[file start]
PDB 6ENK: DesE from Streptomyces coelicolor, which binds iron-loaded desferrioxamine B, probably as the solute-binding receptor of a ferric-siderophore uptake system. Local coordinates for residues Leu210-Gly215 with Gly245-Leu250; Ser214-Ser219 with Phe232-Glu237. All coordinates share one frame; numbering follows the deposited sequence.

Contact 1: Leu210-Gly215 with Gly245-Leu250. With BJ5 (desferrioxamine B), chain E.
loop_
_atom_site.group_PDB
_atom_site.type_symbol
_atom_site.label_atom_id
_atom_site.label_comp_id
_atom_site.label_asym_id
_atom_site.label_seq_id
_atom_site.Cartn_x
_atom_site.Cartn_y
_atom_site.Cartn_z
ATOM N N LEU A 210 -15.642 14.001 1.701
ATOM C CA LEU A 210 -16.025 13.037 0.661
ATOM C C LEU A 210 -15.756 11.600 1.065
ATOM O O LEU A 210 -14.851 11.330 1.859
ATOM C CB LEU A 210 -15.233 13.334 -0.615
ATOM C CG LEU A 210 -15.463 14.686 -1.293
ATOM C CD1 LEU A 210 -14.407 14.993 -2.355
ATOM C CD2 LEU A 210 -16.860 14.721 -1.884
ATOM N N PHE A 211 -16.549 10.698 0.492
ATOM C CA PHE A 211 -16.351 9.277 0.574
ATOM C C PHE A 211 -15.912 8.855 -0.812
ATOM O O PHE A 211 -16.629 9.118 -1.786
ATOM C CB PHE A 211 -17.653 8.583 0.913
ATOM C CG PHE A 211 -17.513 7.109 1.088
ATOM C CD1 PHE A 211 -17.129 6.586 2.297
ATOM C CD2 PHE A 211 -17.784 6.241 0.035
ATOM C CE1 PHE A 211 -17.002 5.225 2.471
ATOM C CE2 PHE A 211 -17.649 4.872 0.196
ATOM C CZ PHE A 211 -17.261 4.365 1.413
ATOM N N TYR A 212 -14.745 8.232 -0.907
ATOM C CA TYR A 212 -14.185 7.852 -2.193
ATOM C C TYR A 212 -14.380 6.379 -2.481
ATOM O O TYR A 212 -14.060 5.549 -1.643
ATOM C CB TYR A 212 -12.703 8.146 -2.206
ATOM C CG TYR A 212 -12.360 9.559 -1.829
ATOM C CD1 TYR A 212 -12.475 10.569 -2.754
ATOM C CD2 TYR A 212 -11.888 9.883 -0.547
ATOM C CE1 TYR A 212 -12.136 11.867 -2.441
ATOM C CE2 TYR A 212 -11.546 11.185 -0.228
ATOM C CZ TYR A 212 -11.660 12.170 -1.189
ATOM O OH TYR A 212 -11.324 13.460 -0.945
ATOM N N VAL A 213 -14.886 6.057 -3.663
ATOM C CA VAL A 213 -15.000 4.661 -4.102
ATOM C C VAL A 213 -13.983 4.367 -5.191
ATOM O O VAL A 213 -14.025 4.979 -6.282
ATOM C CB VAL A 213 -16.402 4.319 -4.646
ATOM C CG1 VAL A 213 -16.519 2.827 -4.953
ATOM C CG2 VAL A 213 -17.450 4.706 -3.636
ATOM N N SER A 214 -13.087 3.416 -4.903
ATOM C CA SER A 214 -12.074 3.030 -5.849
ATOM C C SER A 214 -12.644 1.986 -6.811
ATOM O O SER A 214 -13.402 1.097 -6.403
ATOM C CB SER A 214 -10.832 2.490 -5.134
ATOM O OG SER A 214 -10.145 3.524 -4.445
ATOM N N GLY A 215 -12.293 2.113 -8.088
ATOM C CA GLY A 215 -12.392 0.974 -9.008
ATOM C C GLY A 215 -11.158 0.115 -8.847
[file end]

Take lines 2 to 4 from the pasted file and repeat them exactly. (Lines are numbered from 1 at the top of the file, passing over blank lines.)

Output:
Contact 1: Leu210-Gly215 with Gly245-Leu250. With BJ5 (desferrioxamine B), chain E.
loop_
_atom_site.group_PDB